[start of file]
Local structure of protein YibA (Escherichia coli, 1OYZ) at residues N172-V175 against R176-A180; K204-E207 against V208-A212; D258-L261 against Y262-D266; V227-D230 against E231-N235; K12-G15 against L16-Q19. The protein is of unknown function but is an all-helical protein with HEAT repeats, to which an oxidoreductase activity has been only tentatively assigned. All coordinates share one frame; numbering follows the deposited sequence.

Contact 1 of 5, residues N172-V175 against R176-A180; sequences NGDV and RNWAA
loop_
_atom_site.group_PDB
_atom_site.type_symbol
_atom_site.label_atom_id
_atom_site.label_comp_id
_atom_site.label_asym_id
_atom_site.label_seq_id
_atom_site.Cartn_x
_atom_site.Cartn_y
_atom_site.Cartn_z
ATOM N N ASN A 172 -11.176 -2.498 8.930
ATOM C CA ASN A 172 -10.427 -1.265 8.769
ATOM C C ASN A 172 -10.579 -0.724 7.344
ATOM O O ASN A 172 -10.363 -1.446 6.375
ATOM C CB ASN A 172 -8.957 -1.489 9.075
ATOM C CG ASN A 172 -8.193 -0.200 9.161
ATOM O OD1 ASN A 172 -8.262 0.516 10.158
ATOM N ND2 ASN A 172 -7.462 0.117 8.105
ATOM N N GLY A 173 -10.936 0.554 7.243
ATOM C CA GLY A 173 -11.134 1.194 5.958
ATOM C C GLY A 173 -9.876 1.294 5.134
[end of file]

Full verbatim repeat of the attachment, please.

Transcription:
Local structure of protein YibA (Escherichia coli, 1OYZ) at residues N172-V175 against R176-A180; K204-E207 against V208-A212; D258-L261 against Y262-D266; V227-D230 against E231-N235; K12-G15 against L16-Q19. The protein is of unknown function but is an all-helical protein with HEAT repeats, to which an oxidoreductase activity has been only tentatively assigned. All coordinates share one frame; numbering follows the deposited sequence.

Contact 1 of 5, residues N172-V175 against R176-A180; sequences NGDV and RNWAA
loop_
_atom_site.group_PDB
_atom_site.type_symbol
_atom_site.label_atom_id
_atom_site.label_comp_id
_atom_site.label_asym_id
_atom_site.label_seq_id
_atom_site.Cartn_x
_atom_site.Cartn_y
_atom_site.Cartn_z
ATOM N N ASN A 172 -11.176 -2.498 8.930
ATOM C CA ASN A 172 -10.427 -1.265 8.769
ATOM C C ASN A 172 -10.579 -0.724 7.344
ATOM O O ASN A 172 -10.363 -1.446 6.375
ATOM C CB ASN A 172 -8.957 -1.489 9.075
ATOM C CG ASN A 172 -8.193 -0.200 9.161
ATOM O OD1 ASN A 172 -8.262 0.516 10.158
ATOM N ND2 ASN A 172 -7.462 0.117 8.105
ATOM N N GLY A 173 -10.936 0.554 7.243
ATOM C CA GLY A 173 -11.134 1.194 5.958
ATOM C C GLY A 173 -9.876 1.294 5.134